... although the mystery of the virgin birth drives the plot along, it becomes an almost incidental backdrop in a novel that is quietly affecting in unexpected ways ... Again and again characters choose over happiness, as Chambers examines, sympathetically and incisively, how much self-sacrifice people should bear at the expense of their personal freedom ... The most captivating glimpse of Jean’s oppressive self-denial comes during a weeklong trip with her mother to a coastal town, where they are stranded indoors along with other hotel guests during a heavy rain. The holiday is depicted with such sharp hilarity, including scenes of the endlessly complaining elderly Mrs. Swinney, it could be unfolding in a Jane Austen drawing room ... After sensitively elucidating her characters’ private hopes, Chambers proceeds to crush them in a series of cruel little twists ... With discreet wit and dry humor, Chambers captures the hypocrisy of an era that was so punitive for women ... Chambers reproduces the everyday minutiae of postwar British suburbia, from a dust-colored wool skirt to a pudding made of tinned pears and evaporated milk. Her language is beautiful, achieving what only the most skilled writers can: big pleasure wrought from small details.
This is a novel about women’s lives, and Chambers reveals their many and complex histories alongside Jean’s household tips, but in the same highly restrained tone. The effect is one of great authenticity, as Chambers exposes life experiences that belie the genteel tone of the novel while continuing to conform to it ... The writing is so unassuming that it would be easy to miss how accomplished it is. Cliches are skilfully avoided and the atmosphere is richly portrayed ... Small Pleasures is an unusual novel. A perfectly pitched period piece, with an intriguing mystery driving it and a deeply affecting love story at its heart, it’s also a novel about the messy truths of women’s lives and their courage in making the best of that mess.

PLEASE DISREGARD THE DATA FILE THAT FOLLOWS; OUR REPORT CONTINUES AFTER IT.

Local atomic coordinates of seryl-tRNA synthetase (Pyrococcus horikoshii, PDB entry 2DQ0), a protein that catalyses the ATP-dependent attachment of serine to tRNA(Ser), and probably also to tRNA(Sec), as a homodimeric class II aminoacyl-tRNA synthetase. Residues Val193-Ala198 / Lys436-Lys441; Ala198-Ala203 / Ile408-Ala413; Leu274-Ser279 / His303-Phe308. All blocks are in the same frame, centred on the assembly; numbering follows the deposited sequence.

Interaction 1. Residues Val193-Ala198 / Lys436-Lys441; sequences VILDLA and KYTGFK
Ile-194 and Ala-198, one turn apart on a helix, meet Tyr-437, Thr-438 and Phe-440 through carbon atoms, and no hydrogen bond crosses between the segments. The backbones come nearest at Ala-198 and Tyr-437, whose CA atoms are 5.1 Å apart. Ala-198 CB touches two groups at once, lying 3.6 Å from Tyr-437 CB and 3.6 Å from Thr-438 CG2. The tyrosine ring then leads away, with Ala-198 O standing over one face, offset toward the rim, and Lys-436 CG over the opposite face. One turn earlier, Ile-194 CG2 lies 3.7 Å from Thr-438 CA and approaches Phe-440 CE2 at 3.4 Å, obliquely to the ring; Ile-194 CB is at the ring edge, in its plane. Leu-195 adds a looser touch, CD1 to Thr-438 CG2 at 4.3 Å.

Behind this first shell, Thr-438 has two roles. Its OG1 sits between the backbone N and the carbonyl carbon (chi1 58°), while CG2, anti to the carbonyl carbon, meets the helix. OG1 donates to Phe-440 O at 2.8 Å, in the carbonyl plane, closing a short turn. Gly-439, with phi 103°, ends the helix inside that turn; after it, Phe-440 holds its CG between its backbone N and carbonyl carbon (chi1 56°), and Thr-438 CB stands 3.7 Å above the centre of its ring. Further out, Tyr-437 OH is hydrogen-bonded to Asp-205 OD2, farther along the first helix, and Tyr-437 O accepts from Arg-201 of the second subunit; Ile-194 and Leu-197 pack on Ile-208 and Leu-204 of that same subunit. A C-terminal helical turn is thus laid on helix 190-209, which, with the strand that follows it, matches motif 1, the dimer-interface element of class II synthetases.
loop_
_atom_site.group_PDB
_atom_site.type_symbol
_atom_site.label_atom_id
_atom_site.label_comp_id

... a fresh release from a well-loved author can often be the most gratifying. It is in this light Claire Chambers, a writer who has established herself as a prominent and accomplished novelist with a wide audience, has come through once more with her latest book ... Chambers prides story above all else, and moves immediately into the action from the opening pages. Our protagonist, Jean, is a refreshingly original one ... Chambers’ straightforward and useful narrative patterning creates an accessible, relatable story that never allows itself to become sidetracked or drawn astray. Moving with the brisk pace of a London morning, we follow Jean across the plot from scene to scene, often opening with a specific moment before transitioning into exposition designed to inform the audience of the internal and external events since the last chapter. While it is an approach that takes few chances in style or form, it has an obvious and fulfilled purpose, clearing the narrative decks for Jean and the pursuit of her remarkable journalistic white whale ... Intertwined nicely with the central plot—and given a rather surprising, if welcome, amount of attention given the book’s overall ethos—is the geo-temporal location ... inexorably wound up in its plot, as Jean’s oppressing tensions—her conventional mother, the limits placed on her by social convention, and the challenges of working in a male-dominated industry—give life and propulsion to the book as a whole ... That readership Chambers enjoys as a result of her successful career will recognize and admire the clear-eyed prose and emotionally resonant storytelling that dominates the genetic makeup ... By the end, the style used in Small Pleasures manages, much like the good journalist who serves as its heroine, to present the facts without getting in the way of the story, and makes for a book that will satisfy its audience.